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20 Darkly Thrilling Books Like “American Psycho” For Noir Aficionados

Delve Into The Psyche With These Unsettling Books Similar to "American Psycho"
by The Blinkist Team | Apr 23 2024

20 Intense Books Like American Psycho: Dark Thrills Await

“American Psycho” by Bret Easton Ellis has left a lasting impact on the thriller genre, offering an unflinching look into the mind of a sociopath masked under the veneer of yuppie affluence. Its blend of sharp satire, psychological depth, and graphic content both horrifies and fascinates readers, igniting a hunger for similarly dark and complex narratives.

If you’re captivated by the exploration of the human psyche’s darkest corners and society’s underbelly, this list is tailor-made for you. Here are 20 books that resonate with the themes of “American Psycho”, promising a deep dive into narratives that unsettle and provoke thought.

Top 20 best books to read if you liked “American Psycho” by Bret Easton Ellis


1. “Fight Club” by Chuck Palahniuk

The story unfolds around an insomniac office worker and a devil-may-care soapmaker, plunging into themes of identity, consumerism, and self-destruction.

Elements in common with “American Psycho”:

  • A critique of consumer culture and male identity.
  • Dark, gritty narrative style.
  • Exploration of psychological depth and violence.


2. “The Girl with the Dragon Tattoo” by Stieg Larsson

A wealthy family mystery unraveled by journalist Mikael Blomkvist and hacker Lisbeth Salander unveils deep-seated corruption and depravity.

Elements in common with “American Psycho”:

  • Complex, troubled characters.
  • Themes of societal corruption and violence.
  • A dark, compelling mystery.


3. “Less Than Zero” by Bret Easton Ellis

Ellis’s debut novel dives into the lives of disaffected rich teenagers in Los Angeles, exploring themes of nihilism and moral vacuity.

Elements in common with “American Psycho”:

  • A satirical take on affluent society.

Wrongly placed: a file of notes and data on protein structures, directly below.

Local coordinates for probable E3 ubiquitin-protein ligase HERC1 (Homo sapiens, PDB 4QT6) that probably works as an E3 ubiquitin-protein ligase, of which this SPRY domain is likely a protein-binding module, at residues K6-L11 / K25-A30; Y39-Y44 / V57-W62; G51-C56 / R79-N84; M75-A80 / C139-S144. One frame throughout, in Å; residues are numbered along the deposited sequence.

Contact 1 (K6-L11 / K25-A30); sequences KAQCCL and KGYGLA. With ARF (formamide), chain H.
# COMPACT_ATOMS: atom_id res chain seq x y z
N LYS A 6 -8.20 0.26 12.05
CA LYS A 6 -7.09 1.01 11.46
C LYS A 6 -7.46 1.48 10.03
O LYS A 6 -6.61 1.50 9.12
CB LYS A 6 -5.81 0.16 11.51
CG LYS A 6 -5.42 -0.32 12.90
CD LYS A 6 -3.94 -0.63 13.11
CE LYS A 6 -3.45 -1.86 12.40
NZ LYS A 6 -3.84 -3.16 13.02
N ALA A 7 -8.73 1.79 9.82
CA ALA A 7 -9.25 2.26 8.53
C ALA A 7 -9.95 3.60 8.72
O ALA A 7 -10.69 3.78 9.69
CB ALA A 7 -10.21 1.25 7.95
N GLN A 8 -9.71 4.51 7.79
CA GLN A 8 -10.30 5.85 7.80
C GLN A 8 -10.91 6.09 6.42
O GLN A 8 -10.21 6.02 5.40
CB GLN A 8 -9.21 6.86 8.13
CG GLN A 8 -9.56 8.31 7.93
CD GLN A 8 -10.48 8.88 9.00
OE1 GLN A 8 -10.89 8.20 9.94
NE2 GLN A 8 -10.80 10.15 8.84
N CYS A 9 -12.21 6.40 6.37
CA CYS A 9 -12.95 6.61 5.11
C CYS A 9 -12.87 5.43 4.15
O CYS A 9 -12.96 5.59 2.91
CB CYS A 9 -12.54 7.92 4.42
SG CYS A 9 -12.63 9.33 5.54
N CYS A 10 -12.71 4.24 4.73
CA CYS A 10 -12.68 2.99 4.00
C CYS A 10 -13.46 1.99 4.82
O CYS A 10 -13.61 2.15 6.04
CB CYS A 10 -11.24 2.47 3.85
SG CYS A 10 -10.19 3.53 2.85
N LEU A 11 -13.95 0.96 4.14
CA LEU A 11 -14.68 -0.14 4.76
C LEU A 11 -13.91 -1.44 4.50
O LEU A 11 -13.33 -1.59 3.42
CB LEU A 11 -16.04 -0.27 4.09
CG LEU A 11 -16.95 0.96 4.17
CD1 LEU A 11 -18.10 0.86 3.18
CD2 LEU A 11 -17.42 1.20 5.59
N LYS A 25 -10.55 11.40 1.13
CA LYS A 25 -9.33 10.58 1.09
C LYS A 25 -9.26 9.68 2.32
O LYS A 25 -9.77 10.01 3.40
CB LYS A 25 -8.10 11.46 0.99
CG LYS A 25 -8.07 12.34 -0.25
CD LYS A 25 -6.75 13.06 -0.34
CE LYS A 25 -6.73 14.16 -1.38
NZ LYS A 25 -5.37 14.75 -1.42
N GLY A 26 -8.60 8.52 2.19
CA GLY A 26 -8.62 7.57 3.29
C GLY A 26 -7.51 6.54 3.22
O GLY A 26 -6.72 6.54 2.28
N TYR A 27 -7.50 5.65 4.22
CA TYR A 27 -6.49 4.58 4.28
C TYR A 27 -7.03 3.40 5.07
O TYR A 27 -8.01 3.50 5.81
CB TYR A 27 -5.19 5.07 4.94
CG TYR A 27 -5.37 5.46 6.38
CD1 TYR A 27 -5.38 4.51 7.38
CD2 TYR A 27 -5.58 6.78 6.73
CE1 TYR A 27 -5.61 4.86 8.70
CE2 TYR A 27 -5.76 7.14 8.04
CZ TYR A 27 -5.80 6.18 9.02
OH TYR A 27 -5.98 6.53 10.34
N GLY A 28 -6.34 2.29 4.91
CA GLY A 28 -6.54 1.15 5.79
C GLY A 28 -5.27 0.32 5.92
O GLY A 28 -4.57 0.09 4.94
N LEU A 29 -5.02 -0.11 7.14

• Detached, minimalist prose.
  • Depiction of excess and emotional disconnection.


4. “Zombie” by Joyce Carol Oates

Through the eyes of a serial killer, Oates explores the darkest impulses of the human mind, creating a chilling narrative of violence and obsession.

Elements in common with “American Psycho”:

  • First-person perspective of a psychopathic mind.
  • Themes of isolation and the craving for control.
  • Graphic content and psychological exploration.


5. “The Secret History” by Donna Tartt

A group of classical students at an elite college explores morality beyond the boundaries of the law, leading to tragic outcomes.

Elements in common with “American Psycho”:

  • Themes of elitism and moral detachment.
  • Exploration of the dark aspects of human nature.
  • A gripping narrative with complex characters.


6. “Glamorama” by Bret Easton Ellis

A model’s journey into international terrorism blurs the lines between image and reality, critique on the obsession with surface and fame.

Elements in common with “American Psycho”:

  • Satirical look at celebrity culture.
  • Themes of identity and reality versus appearance.
  • Dark and complex narrative.


7. “Perfume: The Story of a Murderer” by Patrick Süskind

Set in 18th-century France, this novel chronicles a perfume apprentice with a superior olfactory sense and his morbid quest for the ultimate scent.

Elements in common with “American Psycho”:

  • The protagonist’s obsession-driven crimes.
  • Vivid sensory details and descriptions.
  • Dark exploration of human desires and morality.


8. “Filth” by Irvine Welsh

A corrupt policeman’s life spirals out of control, revealing his depravities and psychological turmoil in this gritty narrative.

Elements in common with “American Psycho”:

  • A protagonist living a double life of outward respectability and inner corruption.
  • Dark humor and graphic content.
  • Intense psychological and societal critique.


9. “Invisible Monsters” by Chuck Palahniuk

A disfigured former fashion model navigates a journey of bizarre revenge and self-discovery, challenging conventional beauty standards and identity.

Elements in common with “American Psycho”:

  • Sharp societal satire.
  • Themes of identity, transformation, and the pursuit of authenticity.
  • A dark, twisted narrative.


10. “Blood Meridian” by Cormac McCarthy

Set in the 1850s, this epic Western follows a teenage runaway joining a group of Indian hunters, delving into themes of violence and existentialism.